August 17, 2010 at 1:10P.M., 14 year-old Matthew Calbi walked into the emergency room of Pascack Valley Hospital complaining of a sudden onset of neck pain after being kicked in the face by his alcoholic mother. Matthew was pronounced dead in the early morning hours of August 18, 2003 at 12:50A.M. Why did this tragedy occur? Was the delay in diagnosing and treating Matthew's injuries a substantial factor in increasing the risk of his dying?
Chronology of events leading to Matthew’s death
Loss of chance of survival-increase risk of death
The Appellate Panel did a terrific job in explaining this doctrine.
Where the plaintiff suffered from a pre-existing condition at the time of the allegedly negligent care, proximate causation is governed by a two-part substantial factor analysis. The substantial factor analysis asks ‘whether the defendant’s deviation from standard medical practice increased [the] patient’s risk of harm or diminished [the] patient’s chance of survival and whether such increased risk was a substantial factor in producing the ultimate harm.’ Id. at 587-88 (quoting Verdicchio v. Ricca, 179 N.J. 1, 24 (2004)). In Verdicchio, the Supreme Court explained:
‘Conduct is a substantial factor if it would ‘lead the trier of fact, as a reasonable person, to regard it as a cause, using that word in the popular sense. Under the ‘substantial factor’ test, the defendant’s negligence need not be the sole or primary factor producing the injury; it need only be a substantial factor. Thus the test covers the situation where there may be several substantial factors contributing to the same result.’[Verdicchio, supra, 179 N.J. at 24-25 (quoting J.D. Lee & Barry A. Lindahl, Modern Tort Law: Liability & Litigation § 4.03, 4-4 (West Group 2002)).]‘
To be a substantial factor, the “defendant’s negligent conduct cannot be a remote or an inconsequential contributing factor. It must play a role that is both relevant and significant in bringing about the ultimate injury.” Reynolds v. Gonzalez, 172 N.J. 266, 288 (2002). It is ultimately for the jury to decide “[w]hat is ‘sufficiently significant in relation to the eventual harm to satisfy the requirement of proximate cause[.]‘” Id. at 283 (quoting Scafidi v. Seiler, 119 N.J. 93, 109 (1990)).
Was the trial judge’s jury charge adequate on apportionment of damages?
In charging the jury, the judge explained that Matthew came to Pascack Valley Hospital with ‘a pre-existing condition, i.e., various injuries to his arteries and veins, which by themselves had a risk of causing the plaintiff the harm he ultimately experienced in this case.’
The judge properly instructed that plaintiff bore the burden of proving that Dr. Cartaxo was negligent, that the negligence increased the risk of harm posed by the pre-existing condition, and that the increased risk must have been a substantial factor in bringing about the ultimate harm or injury.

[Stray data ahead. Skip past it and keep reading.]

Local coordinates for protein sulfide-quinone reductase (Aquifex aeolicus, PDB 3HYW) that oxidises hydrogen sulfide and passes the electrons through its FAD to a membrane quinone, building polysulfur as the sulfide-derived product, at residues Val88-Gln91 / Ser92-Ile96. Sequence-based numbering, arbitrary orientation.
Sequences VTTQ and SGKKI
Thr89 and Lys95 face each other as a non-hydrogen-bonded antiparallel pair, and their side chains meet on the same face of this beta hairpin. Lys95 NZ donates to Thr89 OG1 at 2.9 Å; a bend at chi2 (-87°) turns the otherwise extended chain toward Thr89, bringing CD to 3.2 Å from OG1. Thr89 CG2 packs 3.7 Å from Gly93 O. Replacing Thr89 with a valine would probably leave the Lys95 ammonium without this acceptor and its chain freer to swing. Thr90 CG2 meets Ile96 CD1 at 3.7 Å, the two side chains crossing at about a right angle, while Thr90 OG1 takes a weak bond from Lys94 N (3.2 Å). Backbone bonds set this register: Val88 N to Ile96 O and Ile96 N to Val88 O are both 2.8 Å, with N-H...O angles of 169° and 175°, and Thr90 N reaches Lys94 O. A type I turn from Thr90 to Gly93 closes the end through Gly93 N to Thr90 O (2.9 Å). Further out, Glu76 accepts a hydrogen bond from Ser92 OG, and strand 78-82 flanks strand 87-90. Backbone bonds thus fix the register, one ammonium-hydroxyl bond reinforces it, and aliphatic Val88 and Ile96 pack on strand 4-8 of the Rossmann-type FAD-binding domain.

The judge then explained that ‘[i]n cases where the defendants’ negligence accelerated or worsened the plaintiff’s condition, the defendants are responsible for all the plaintiff’s injuries, unless the defendants are able to reasonably apportion damages.’ The judge thereafter clarified how the defendants may meet that burden:
If the defendants can prove that an apportionment can be reasonably made separating would have appropriate assessment, and treatment, [from] those injuries the plaintiff suffered due to the failure to perform appropriate and/or timely examination, assessment, and treatment, then the defendants are only liable for that portion or percentage of the injuries the those injuries the plaintiff suffered anyway, even with and/or timely examination, defendants prove are related to the plaintiff’s original condition.’
On the other hand, if you find that the defendants have not met the burden of proving that plaintiff’s injuries can be reasonably apportioned, then the defendants are responsible for all of the plaintiff’s harm or injury.’
Thus, the instructions specifically permitted the jury to apportion one-hundred percent of the damages to Dr. Cartaxo if it found that defendant failed to prove that Matthew’s injuries could be reasonably apportioned to his pre-existing injury.
The jury awarded $2.1M for Matthew’s pain and suffering, and $287,500 for the pecuniary loss. The appeals court affirmed these awards.
What a horrific tragedy. On a Sunday in August 2003, an abused, 14 year-old boy walks into a safe haven, the emergency room of Pascack Valley Hospital, seeking help for his critical injuries. Too much time elapses in properly diagnosing and delivering life-saving treatment. Matthew dies in a hospital in the early morning hours of August 18, 2003.
You may wish to check out the time line of events, and read the excellent, articulate, Per Curiam opinion authored by the appellate division.